• getting a shared focus for the team and as a template
    • matchning collaborators and investors through joint interest
    • avoiding confirmation bias
    • creating momentum and keeping priorities on track

    The focus of the workshop will be outlining how to use different behavioural patterns to guide the building of a valid approach – for customers, users and other stakeholders – and how this tool can create benefit for building thriving organizations that drive positive development.

  2. Track 2: Blockchain: Threats and possibilities
    Workshop on the fundamental blockchain principles. We provide a hands-on workshop where we explain and discuss the fundamental properties of blockchain. The focus is on realistic assessment of the current state-of-the art and interesting possibilities it offers in the future.
    • What is blockchain?
    • What can it realistically do?
    • What are the limitations?

    Speakers /Session Leaders:
    Juho Lindman, University of Gothenburg, Blockchain Lab, Associate Senior Lecturer
    Andrea Astalan, Grants and Innovation Office, University of Gothenburg

  3. Track 3: How does the upcoming STRUT-report affect utilization?
    How far has the STRUT-investigation come and how will it consider current research policy goals? What will be the implications for utilization?

15:50-16:30 Closing session, Phyllis Leah Speser, Foursight ST

Dr. Phyllis Speser helped develop the legislation that created the US innovation ecosystem and is emulated by innovation ecosystems around the globe. More information coming.

Day 2 – September 18

08:30-09:00 Registration and coffee

09:00-09:45 Panel debate: Utilization - how do we do it??

The panel will share hands-on examples from their universities while presenting their long and short term goals and visions.

– Fredrik Hörstedt, Chalmers Tekniska högskola
– Sigrid Saveljeff, Vice principal collaboration, Högskolan Dalarna
– More to come

09:50-10:30 Parallell sessions

  1. Track 1: Open Access and innovation Jonas Gilbert, Södertörns högskola
    Costs of acquiring research results in traditional research media have increased to the degree that they pose a threat to spreading research. Jonas Gilberg shares his thoughts on how Open Access plays an important part to cope with this challenge.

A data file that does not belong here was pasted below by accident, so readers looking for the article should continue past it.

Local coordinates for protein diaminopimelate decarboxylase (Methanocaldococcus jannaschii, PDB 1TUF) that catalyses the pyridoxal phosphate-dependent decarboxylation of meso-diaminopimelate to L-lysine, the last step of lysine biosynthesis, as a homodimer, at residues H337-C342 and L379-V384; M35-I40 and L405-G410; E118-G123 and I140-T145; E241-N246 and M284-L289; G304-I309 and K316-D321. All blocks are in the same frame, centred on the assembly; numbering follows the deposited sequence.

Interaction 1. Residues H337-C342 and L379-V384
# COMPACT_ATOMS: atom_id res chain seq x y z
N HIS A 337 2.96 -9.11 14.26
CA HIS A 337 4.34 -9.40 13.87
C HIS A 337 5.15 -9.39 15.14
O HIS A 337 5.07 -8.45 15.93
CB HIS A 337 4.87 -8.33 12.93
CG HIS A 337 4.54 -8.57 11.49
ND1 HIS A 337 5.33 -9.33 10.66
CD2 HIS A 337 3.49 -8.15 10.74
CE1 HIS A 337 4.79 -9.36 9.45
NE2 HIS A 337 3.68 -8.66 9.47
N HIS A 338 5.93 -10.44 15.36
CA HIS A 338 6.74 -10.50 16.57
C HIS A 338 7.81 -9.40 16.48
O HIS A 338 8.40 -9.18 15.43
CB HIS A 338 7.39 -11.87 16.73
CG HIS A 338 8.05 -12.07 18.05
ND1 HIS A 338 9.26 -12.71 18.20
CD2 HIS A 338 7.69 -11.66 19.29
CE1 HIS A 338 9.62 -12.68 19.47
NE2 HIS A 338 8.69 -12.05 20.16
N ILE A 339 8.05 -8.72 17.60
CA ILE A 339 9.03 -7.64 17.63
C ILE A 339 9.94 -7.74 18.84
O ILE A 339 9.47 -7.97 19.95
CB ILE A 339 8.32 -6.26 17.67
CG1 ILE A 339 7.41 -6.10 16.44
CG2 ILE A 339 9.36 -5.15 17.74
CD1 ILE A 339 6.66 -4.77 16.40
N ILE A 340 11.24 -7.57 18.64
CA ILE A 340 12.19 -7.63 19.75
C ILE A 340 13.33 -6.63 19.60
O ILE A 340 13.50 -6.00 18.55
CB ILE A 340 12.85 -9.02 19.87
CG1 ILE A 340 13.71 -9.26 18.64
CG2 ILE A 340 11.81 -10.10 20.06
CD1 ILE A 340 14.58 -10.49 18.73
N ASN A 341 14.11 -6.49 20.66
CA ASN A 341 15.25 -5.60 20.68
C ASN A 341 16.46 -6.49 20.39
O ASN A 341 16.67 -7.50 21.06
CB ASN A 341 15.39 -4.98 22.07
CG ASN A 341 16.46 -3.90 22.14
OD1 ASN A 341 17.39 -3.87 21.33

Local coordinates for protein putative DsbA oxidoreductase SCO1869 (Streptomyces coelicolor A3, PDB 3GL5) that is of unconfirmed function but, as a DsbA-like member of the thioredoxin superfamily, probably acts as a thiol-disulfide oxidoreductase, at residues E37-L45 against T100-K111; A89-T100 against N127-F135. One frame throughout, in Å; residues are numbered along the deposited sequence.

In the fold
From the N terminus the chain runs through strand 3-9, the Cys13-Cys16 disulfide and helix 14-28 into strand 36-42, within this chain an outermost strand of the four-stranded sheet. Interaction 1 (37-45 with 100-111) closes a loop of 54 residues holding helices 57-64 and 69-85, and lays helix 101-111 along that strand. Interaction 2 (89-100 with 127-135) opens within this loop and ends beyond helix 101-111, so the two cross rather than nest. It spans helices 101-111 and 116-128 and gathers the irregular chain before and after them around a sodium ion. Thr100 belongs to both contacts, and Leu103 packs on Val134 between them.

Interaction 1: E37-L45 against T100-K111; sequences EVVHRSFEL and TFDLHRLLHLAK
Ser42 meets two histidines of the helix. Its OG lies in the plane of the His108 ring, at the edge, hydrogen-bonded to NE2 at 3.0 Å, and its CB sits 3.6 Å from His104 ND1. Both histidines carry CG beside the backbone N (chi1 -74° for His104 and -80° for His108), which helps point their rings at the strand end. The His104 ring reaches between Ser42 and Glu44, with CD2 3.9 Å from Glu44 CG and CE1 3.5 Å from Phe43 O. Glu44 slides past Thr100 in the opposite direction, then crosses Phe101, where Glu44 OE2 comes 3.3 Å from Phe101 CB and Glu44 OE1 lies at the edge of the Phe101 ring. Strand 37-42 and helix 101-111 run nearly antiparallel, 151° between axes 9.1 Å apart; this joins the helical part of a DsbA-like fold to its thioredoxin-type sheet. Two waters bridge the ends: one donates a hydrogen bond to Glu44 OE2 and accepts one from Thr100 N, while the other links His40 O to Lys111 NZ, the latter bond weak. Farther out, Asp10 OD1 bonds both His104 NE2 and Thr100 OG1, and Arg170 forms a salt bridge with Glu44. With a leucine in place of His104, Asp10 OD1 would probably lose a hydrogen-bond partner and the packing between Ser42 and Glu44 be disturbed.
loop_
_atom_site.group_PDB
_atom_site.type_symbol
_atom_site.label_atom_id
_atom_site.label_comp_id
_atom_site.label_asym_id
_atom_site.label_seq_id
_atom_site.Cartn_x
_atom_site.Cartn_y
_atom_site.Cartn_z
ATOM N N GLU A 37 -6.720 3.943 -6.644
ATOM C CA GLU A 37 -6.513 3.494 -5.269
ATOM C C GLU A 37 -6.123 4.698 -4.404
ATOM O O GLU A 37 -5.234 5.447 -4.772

2. Access - creating strong innovation by collaboration
    More information coming.
  3. Track 3: Collaboration is more than commercialization - which is the role of the TTOs for developing university utilization?
    More information coming

10:30-11:00 Coffee

11:00-11:40 Parallell sessions

  1. Track 1: From idea to innovation with the KTH Innovation Readiness Level™ Model, Gustav Notander, KTH
    KTH Innovation has over the last 8 years developed a model to make the road from idea to innovation more effective. This model is called the KTH Innovation Readiness Level™ Model and this session is an introduction to how it works and how to use it to improve the quality and increase the throughput in the innovation process.The model is based on the same principle as the Technology Readiness Level (TRL) but covers six of the most critical areas for successful innovation. It is a very useful tool to break down the road from idea to innovation into manageable steps, assess the current development stage of the idea, and determine the most relevant next steps.
  2. Track 2: How can we deal with societal challenges/Agenda 2030: Communication as a utilization tool?
    How can university knowledge be of use if it does not reach organisations working in the real world? Knowledge transfer is perhaps most important when dealing with disrupting forces such as xenophobia, climate change or world hunger. How can we develop university participation in actual societal challenges?
  3. Track 3: Collaboration done properly
    More information coming

11:45-12:30 Closing session

More information coming

12:30-13:45 Lunch

13:45-17:00 Closed meetings
At the end of the program, we provide the rooms for SIG meetings and internal meeting. If you are interested in reserving a room, please contact